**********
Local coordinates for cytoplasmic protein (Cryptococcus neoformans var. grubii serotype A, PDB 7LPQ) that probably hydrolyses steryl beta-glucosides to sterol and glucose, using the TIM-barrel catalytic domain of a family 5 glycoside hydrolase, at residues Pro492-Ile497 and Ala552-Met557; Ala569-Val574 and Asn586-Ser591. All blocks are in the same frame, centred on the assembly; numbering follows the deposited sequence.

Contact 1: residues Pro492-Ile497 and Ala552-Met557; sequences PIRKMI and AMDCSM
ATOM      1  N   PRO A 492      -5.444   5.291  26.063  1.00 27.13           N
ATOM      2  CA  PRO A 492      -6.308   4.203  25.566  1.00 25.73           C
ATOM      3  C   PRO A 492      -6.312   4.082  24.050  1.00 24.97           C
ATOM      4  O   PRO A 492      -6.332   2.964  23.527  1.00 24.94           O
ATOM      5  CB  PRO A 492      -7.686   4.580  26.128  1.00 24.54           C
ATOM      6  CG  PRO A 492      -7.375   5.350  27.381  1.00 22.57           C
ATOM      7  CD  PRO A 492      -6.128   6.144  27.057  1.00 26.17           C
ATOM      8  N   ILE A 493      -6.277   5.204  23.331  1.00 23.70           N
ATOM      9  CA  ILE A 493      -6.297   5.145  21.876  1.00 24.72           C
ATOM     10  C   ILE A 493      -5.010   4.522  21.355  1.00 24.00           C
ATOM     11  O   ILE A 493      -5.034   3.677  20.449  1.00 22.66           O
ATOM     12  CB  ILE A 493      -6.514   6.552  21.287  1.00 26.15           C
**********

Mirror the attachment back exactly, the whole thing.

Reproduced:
Local coordinates for cytoplasmic protein (Cryptococcus neoformans var. grubii serotype A, PDB 7LPQ) that probably hydrolyses steryl beta-glucosides to sterol and glucose, using the TIM-barrel catalytic domain of a family 5 glycoside hydrolase, at residues Pro492-Ile497 and Ala552-Met557; Ala569-Val574 and Asn586-Ser591. All blocks are in the same frame, centred on the assembly; numbering follows the deposited sequence.

Contact 1: residues Pro492-Ile497 and Ala552-Met557; sequences PIRKMI and AMDCSM
ATOM      1  N   PRO A 492      -5.444   5.291  26.063  1.00 27.13           N
ATOM      2  CA  PRO A 492      -6.308   4.203  25.566  1.00 25.73           C
ATOM      3  C   PRO A 492      -6.312   4.082  24.050  1.00 24.97           C
ATOM      4  O   PRO A 492      -6.332   2.964  23.527  1.00 24.94           O
ATOM      5  CB  PRO A 492      -7.686   4.580  26.128  1.00 24.54           C
ATOM      6  CG  PRO A 492      -7.375   5.350  27.381  1.00 22.57           C
ATOM      7  CD  PRO A 492      -6.128   6.144  27.057  1.00 26.17           C
ATOM      8  N   ILE A 493      -6.277   5.204  23.331  1.00 23.70           N
ATOM      9  CA  ILE A 493      -6.297   5.145  21.876  1.00 24.72           C
ATOM     10  C   ILE A 493      -5.010   4.522  21.355  1.00 24.00           C
ATOM     11  O   ILE A 493      -5.034   3.677  20.449  1.00 22.66           O
ATOM     12  CB  ILE A 493      -6.514   6.552  21.287  1.00 26.15           C